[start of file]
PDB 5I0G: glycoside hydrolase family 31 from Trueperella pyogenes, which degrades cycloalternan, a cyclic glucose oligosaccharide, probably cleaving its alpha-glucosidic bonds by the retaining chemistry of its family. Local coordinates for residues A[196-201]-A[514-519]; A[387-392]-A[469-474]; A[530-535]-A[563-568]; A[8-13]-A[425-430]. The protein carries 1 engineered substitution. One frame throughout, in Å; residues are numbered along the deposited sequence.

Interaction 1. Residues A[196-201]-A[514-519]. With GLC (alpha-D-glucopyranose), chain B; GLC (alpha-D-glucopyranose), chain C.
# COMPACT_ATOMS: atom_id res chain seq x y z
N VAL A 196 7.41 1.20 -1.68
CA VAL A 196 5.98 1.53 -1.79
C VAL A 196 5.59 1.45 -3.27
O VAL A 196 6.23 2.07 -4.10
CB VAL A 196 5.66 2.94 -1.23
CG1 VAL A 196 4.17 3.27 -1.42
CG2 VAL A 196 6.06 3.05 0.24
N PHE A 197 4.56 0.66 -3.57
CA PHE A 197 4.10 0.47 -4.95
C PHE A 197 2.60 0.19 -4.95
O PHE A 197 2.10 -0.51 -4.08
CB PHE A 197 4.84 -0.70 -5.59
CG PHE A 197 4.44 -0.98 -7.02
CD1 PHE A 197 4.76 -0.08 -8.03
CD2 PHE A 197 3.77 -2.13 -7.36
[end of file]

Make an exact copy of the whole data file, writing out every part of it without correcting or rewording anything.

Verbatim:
PDB 5I0G: glycoside hydrolase family 31 from Trueperella pyogenes, which degrades cycloalternan, a cyclic glucose oligosaccharide, probably cleaving its alpha-glucosidic bonds by the retaining chemistry of its family. Local coordinates for residues A[196-201]-A[514-519]; A[387-392]-A[469-474]; A[530-535]-A[563-568]; A[8-13]-A[425-430]. The protein carries 1 engineered substitution. One frame throughout, in Å; residues are numbered along the deposited sequence.

Interaction 1. Residues A[196-201]-A[514-519]. With GLC (alpha-D-glucopyranose), chain B; GLC (alpha-D-glucopyranose), chain C.
# COMPACT_ATOMS: atom_id res chain seq x y z
N VAL A 196 7.41 1.20 -1.68
CA VAL A 196 5.98 1.53 -1.79
C VAL A 196 5.59 1.45 -3.27
O VAL A 196 6.23 2.07 -4.10
CB VAL A 196 5.66 2.94 -1.23
CG1 VAL A 196 4.17 3.27 -1.42
CG2 VAL A 196 6.06 3.05 0.24
N PHE A 197 4.56 0.66 -3.57
CA PHE A 197 4.10 0.47 -4.95
C PHE A 197 2.60 0.19 -4.95
O PHE A 197 2.10 -0.51 -4.08
CB PHE A 197 4.84 -0.70 -5.59
CG PHE A 197 4.44 -0.98 -7.02
CD1 PHE A 197 4.76 -0.08 -8.03
CD2 PHE A 197 3.77 -2.13 -7.36